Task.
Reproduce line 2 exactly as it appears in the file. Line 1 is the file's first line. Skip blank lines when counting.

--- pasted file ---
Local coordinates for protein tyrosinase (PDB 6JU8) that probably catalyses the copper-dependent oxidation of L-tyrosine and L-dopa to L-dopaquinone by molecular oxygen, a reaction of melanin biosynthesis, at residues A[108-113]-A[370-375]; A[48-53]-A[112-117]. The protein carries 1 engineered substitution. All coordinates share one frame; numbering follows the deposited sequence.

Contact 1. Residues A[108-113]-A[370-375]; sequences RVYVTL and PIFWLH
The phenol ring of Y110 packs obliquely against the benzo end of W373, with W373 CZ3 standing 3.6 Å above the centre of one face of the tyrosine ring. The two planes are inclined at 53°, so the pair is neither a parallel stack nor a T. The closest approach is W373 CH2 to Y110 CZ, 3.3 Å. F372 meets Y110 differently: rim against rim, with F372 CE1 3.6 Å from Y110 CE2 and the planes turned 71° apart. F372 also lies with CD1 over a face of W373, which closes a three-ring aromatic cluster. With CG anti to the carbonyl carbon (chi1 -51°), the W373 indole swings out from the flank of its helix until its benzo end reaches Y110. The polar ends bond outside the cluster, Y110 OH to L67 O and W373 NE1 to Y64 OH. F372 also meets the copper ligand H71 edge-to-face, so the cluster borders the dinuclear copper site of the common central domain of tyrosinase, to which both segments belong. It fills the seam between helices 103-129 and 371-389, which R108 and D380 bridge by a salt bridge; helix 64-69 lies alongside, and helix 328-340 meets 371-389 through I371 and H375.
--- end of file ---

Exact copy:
Contact 1. Residues A[108-113]-A[370-375]; sequences RVYVTL and PIFWLH